Court has heard Olienick considered the blockade the fight of a lifetime against a government bent on ending individual freedoms.

This report by The Canadian Press was first published July 23, 2024.

The Canadian Press. All rights reserved.

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Faster progress needed on removing interprovincial trade barriers: CFIB report



TORONTO – Doing business across provincial lines is starting to get easier but progress is slow, says the Canadian Federation of Independent Business.

In a report released Tuesday, the CFIB says it’s important for provinces and the federal government to remove barriers to interprovincial trade to improve productivity and boost the economy.

It says the vast majority of small business owners want governments to prioritize removing barriers, while a little over half of those surveyed say they’re losing productivity because of multiple sets of regulations.

There has been some recent progress, including the federal government removing eight procurement exemptions to the Canadian Free Trade Agreement this year and committing to removing an additional six by year-end.

The federal government has also launched an internal trade data hub, while the government body tasked with implementing the Canadian Free Trade Agreement has set up an online portal for Canadians to identify potential regulatory barriers to trade.

But the CFIB says there have still been no tangible improvements on removing alcohol trade barriers, or much in the way of reducing obstacles to doing business.

“Despite some positive steps … overall progress has been minimal,” said Jairo Yunis, director for B.C. and western economic policy for the CFIB, in a statement.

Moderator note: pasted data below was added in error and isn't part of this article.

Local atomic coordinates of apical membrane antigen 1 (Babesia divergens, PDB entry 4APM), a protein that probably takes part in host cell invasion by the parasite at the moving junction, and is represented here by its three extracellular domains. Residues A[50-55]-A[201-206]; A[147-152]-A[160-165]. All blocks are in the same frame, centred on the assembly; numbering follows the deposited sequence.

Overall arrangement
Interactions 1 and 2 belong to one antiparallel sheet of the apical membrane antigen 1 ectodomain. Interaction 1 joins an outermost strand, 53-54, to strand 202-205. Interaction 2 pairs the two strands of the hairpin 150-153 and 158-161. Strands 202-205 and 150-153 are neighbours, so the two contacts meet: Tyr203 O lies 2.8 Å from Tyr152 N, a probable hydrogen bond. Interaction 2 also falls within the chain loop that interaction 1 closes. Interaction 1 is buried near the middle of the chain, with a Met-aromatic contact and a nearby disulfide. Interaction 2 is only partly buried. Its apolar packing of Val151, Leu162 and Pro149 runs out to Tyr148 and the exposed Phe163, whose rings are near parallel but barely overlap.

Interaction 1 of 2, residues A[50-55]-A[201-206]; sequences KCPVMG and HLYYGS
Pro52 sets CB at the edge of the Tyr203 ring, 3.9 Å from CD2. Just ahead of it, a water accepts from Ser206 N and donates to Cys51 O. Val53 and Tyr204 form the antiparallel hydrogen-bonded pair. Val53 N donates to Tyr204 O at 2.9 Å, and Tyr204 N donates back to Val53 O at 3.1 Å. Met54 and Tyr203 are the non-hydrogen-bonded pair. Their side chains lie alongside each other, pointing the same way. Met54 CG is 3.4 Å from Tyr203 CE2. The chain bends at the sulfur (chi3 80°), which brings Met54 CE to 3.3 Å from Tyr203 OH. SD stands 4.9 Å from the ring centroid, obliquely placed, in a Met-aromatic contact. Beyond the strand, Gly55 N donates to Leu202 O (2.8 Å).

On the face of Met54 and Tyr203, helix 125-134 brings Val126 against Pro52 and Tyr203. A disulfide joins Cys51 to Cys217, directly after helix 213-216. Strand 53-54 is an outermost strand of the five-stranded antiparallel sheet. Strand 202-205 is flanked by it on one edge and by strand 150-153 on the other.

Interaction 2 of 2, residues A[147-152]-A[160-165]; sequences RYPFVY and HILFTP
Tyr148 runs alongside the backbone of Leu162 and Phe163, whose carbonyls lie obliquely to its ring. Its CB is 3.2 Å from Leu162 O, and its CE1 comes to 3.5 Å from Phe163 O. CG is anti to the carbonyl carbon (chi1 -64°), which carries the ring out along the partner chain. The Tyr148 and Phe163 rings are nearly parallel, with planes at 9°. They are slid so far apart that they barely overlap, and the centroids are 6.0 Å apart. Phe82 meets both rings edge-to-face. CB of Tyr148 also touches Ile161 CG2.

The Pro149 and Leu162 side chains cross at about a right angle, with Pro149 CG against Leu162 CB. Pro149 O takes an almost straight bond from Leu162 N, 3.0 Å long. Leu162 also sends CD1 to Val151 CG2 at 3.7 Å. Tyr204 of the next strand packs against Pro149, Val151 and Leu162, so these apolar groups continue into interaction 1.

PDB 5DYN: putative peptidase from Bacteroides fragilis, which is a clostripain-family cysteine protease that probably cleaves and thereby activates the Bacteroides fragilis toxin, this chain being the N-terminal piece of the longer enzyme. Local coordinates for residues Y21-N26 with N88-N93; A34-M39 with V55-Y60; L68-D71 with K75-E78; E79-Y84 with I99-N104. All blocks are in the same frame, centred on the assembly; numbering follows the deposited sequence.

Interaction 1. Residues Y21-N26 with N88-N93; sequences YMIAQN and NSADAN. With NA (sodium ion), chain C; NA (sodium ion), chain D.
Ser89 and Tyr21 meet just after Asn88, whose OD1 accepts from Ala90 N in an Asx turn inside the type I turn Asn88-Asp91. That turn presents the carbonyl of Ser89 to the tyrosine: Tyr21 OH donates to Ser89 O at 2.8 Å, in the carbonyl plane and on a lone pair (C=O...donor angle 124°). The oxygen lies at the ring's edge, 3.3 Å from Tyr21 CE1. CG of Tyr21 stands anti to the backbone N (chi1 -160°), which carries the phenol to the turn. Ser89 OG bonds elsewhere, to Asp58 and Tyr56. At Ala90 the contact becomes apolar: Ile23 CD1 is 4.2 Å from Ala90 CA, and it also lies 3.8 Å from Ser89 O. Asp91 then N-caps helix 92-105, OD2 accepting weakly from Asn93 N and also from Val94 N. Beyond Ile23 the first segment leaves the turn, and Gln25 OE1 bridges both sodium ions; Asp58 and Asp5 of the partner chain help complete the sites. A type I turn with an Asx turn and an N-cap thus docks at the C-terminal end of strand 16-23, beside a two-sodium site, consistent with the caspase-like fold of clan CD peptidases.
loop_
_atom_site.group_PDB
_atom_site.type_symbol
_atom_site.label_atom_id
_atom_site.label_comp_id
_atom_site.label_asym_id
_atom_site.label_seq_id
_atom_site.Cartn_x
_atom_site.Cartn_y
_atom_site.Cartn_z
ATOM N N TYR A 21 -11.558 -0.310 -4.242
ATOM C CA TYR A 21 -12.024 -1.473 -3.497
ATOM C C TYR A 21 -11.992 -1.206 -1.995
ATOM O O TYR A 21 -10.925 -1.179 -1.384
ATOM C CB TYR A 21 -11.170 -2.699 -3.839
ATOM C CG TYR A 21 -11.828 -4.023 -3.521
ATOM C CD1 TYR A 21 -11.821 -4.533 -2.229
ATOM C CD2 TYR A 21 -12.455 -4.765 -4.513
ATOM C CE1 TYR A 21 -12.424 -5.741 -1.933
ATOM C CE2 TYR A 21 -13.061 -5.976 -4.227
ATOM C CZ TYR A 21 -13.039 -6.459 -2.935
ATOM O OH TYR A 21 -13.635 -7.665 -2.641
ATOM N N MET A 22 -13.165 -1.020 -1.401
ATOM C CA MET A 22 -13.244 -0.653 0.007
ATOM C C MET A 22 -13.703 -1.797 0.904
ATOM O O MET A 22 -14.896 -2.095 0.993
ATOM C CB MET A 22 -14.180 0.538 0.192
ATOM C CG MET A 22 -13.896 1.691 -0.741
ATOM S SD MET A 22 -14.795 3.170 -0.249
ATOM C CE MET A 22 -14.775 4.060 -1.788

There was a small step recently to at least return to the status quo on alcohol shipments after Alberta imposed more restrictions earlier this year.

In January, Alberta’s liquor sales regulator said it would no longer accept shipments of B.C. wines unless B.C. wineries stopped direct sales to Alberta consumers. Last week, the provinces announced they had agreed on a path that would see direct sales resume.

Overall, the report ranks Manitoba as leading the way on interprovincial trade, while Quebec ranked last.

Businesses looking to expand operations across borders within Canada experience several challenges, depending on the province or territory, the CFIB says. All provinces and the federal government have implemented what’s needed on first aid kit standards, for example, while all but the feds have done it on life jackets.

It gets spottier on categories like certifying entry-level truck drivers, with only about half of provinces done, while on construction codes, the CFIB says all provinces are working on it but none are complete.

The CFIB recommends governments across Canada quickly adopt a mutual recognition agreement covering all regulations on the sale or use of all goods and services.

This report by The Canadian Press was first published July 23, 2024.

The Canadian Press. All rights reserved.